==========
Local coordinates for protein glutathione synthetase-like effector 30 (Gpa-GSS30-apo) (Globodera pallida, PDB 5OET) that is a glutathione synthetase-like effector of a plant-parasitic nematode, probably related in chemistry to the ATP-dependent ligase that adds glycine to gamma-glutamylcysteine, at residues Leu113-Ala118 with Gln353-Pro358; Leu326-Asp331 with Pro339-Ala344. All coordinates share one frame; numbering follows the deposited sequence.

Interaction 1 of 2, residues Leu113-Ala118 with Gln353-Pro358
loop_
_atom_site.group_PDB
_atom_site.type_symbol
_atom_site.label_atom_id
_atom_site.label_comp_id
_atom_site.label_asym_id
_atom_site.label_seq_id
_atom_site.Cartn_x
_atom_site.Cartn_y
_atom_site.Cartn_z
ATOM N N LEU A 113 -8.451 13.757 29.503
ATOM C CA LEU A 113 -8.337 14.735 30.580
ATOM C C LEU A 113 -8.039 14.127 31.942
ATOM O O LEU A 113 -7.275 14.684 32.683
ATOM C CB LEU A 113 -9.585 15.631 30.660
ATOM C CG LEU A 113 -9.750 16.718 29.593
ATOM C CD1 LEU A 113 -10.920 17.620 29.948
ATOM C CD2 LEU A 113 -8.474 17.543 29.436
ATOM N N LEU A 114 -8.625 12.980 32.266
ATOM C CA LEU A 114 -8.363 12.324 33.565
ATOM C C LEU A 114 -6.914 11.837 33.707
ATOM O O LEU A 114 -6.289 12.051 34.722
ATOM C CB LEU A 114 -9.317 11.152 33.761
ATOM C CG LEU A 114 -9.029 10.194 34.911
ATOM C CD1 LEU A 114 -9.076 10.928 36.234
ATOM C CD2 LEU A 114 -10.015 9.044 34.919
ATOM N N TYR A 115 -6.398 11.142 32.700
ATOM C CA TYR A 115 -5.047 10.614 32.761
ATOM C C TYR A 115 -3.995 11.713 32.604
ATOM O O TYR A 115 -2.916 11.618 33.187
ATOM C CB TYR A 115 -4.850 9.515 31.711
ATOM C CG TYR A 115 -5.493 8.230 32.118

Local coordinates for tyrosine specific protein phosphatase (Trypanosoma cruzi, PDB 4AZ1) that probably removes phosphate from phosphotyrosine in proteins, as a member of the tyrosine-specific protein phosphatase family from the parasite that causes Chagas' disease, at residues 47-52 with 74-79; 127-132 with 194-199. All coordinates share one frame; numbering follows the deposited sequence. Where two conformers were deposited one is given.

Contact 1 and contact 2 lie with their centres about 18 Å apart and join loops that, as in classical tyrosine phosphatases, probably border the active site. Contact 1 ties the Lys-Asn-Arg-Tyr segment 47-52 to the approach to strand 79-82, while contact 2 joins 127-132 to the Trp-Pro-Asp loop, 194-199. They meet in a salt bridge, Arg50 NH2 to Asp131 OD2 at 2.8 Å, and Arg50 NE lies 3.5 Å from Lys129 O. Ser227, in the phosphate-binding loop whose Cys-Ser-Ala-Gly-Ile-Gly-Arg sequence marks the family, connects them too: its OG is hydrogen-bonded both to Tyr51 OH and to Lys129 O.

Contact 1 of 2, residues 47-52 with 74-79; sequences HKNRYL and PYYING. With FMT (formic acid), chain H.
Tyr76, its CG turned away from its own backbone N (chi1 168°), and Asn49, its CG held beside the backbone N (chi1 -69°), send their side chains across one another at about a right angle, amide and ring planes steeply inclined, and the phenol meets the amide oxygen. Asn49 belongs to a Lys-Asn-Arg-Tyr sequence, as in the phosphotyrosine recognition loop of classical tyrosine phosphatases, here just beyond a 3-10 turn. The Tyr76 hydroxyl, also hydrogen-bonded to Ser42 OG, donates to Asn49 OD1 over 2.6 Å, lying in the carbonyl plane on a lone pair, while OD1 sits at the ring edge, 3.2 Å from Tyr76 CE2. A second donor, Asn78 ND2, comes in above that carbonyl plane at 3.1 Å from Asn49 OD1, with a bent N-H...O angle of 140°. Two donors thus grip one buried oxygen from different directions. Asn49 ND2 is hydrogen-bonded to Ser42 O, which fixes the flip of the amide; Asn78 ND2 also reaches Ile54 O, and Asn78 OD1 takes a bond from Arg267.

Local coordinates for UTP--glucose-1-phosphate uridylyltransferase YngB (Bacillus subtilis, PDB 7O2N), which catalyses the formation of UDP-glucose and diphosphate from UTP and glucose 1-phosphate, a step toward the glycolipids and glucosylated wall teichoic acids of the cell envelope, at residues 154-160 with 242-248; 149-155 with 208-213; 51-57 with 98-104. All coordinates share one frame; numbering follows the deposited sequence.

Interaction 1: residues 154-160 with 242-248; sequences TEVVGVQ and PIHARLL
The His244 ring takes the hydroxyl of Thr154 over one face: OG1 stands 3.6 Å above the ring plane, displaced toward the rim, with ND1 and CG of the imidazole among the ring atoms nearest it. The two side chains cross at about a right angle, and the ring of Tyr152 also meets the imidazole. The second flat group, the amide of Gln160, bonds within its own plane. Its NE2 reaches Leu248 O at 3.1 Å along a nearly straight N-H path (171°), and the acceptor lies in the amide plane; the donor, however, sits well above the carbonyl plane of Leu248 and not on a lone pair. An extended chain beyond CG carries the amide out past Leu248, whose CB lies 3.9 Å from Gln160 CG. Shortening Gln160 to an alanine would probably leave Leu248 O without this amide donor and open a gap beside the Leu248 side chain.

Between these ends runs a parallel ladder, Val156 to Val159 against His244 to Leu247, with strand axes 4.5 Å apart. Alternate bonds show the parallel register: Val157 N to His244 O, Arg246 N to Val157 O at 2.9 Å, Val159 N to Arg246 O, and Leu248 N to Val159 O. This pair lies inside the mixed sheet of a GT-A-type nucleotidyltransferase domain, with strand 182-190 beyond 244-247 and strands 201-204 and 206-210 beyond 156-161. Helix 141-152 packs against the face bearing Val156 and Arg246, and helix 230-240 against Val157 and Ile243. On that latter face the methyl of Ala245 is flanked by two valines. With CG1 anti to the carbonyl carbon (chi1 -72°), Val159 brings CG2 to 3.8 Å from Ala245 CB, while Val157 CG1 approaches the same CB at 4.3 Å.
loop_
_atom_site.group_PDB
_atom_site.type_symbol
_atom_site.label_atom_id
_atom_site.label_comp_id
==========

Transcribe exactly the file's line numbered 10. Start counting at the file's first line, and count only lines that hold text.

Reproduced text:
_atom_site.Cartn_x